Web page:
Updated 1:55 p.m.:
Sean Fitzgerald (right) and Zachary Tucker face hate crime charges after allegedly dropping cotton balls outside Mizzou's black cultural center.
The University of Missouri police tell Daily RFT
that the two students were arrested on suspicion of second-degree tampering, but since police believe the incident was motivated by race, the men face enhanced penalties that make the alleged crime a felony under Section 557.035
of Missouri state law. Capt. B. Weimer
with the campus police says the suspects were released after each posted a $4,500 bond. Weimer declined to comment as to why police believe the incident was race related, saying only that "fortunately" his department has fielded few -- if any -- similar complaints over cotton balls.
"The case has now been turned over to the Boone County prosecutor and it's up to that office to determine when and if they'll press charges," says Weimer. (View additional statement from Weimer and the university police here
In the meantime, Mary Jo Banken, spokesperson for MU Chancellor Brady Deaton
tells Daily RFT
that the chancellor has decided to suspend the students until the university completes a "student conduct procedure" into their alleged actions.
"The chancellor thought it was important to immediate suspend them until that time," says Banken. Original post follows...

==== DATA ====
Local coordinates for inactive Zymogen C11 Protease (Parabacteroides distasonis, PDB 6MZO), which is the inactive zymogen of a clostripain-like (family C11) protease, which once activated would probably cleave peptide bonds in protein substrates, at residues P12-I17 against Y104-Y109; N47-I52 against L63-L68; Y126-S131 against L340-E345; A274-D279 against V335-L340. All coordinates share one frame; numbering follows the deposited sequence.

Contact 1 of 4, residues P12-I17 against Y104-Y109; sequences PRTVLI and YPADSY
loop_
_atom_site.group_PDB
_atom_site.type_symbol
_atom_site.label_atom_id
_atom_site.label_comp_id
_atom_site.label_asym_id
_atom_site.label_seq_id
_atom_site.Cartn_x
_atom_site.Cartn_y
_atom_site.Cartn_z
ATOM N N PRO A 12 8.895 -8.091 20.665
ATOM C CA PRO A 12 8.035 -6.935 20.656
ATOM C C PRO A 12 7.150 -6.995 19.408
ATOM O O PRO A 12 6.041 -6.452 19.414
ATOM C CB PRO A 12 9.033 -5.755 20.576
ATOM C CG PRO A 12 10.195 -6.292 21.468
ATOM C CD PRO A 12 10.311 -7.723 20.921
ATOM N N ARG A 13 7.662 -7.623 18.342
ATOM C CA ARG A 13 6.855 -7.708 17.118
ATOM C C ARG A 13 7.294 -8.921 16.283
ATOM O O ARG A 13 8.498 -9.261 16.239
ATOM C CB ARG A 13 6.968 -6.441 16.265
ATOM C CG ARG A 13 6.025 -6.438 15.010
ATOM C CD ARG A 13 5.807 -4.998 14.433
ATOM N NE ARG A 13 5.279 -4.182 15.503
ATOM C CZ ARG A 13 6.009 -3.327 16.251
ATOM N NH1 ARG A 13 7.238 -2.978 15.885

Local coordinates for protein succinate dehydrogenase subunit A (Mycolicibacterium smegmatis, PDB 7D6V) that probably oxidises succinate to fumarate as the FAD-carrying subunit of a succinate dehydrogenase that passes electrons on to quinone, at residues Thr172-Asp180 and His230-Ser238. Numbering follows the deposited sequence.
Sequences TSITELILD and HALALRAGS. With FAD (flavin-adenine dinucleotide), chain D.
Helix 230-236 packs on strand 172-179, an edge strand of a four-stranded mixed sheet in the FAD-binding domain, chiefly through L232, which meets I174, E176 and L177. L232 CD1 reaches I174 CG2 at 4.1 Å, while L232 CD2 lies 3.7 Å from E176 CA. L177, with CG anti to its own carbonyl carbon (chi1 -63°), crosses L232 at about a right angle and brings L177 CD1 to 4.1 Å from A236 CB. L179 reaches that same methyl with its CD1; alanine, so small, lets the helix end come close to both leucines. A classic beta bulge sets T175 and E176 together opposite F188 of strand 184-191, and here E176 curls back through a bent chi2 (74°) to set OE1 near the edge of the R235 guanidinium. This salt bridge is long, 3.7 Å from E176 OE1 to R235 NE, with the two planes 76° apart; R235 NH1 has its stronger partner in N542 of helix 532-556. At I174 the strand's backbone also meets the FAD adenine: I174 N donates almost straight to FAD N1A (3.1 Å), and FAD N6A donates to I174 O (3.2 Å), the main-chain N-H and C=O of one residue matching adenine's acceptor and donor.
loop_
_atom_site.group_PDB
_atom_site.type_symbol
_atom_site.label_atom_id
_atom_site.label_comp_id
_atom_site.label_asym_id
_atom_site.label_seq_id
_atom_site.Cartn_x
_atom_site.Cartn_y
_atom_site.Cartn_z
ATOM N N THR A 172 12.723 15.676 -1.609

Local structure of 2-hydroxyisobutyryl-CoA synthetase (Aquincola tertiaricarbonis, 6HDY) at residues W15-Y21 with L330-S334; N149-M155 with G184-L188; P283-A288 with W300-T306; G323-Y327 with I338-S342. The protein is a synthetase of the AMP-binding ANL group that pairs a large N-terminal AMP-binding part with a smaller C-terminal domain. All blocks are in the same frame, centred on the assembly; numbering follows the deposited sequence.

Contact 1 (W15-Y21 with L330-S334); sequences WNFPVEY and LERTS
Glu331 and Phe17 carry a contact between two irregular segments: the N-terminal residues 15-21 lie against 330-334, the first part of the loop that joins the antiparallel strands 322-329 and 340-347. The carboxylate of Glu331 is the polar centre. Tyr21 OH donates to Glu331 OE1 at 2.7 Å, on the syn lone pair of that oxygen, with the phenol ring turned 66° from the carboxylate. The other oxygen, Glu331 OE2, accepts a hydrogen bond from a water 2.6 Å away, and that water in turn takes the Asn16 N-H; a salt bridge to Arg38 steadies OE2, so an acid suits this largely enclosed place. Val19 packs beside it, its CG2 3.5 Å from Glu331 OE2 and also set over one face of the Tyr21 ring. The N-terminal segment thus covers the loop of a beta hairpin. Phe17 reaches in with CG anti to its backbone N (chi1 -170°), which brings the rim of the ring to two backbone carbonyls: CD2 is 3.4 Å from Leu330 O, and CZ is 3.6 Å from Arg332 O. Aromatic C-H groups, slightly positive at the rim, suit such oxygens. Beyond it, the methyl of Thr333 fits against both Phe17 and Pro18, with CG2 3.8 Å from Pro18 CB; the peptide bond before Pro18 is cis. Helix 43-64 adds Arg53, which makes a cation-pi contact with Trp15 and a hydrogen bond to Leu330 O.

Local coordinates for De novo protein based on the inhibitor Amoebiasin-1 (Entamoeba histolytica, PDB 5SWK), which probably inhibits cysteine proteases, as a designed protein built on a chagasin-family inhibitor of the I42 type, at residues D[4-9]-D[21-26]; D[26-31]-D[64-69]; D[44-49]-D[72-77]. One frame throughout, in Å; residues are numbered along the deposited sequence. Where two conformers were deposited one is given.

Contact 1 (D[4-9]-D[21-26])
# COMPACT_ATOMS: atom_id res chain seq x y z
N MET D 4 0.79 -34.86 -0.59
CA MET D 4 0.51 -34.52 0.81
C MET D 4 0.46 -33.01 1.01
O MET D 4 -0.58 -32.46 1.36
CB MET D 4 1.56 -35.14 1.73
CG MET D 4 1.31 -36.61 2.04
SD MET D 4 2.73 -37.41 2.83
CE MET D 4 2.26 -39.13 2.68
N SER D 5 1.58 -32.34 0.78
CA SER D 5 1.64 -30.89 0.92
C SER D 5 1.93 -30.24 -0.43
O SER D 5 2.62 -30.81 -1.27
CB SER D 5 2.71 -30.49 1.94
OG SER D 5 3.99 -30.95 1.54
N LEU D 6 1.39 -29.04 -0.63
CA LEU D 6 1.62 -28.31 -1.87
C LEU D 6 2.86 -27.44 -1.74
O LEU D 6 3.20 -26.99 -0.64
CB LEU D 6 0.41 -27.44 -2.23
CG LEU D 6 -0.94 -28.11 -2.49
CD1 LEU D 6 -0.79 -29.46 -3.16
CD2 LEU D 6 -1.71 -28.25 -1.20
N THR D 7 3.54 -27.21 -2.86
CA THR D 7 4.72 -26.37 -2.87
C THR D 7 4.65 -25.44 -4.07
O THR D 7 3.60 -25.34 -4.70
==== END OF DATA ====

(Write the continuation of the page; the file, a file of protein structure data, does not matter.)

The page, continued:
Two University of Missouri undergrads were arrested last night for
allegedly dropping cotton balls outside the school's African-American
cultural center last Friday.
The university student paper The
names the accused as Sean Fitzgerald
freshman poli-sci major and Zachary Tucker
, a senior psychology
The paper reports that the two are "were arrested on suspicion of hate crimes and second-degree tampering." This morning, MU Chancellor Brady Deaton temporarily suspended both students this morning after an anonymous tip led to their arrest.
The Gaines/Oldham Black Culture Center where the cotton ball incident took place is named in part after St. Louis native Lloyd Gaines.
In the 1930s Gaines challenged the university's policy that barred blacks from entering its law school. Gaines disappeared -- never to be heard from again -- shortly after the Supreme Court ruled in his favor.
For more on his incredible tale, check out this 2007 Riverfront Times
article "The Mystery of Lloyd Gaines."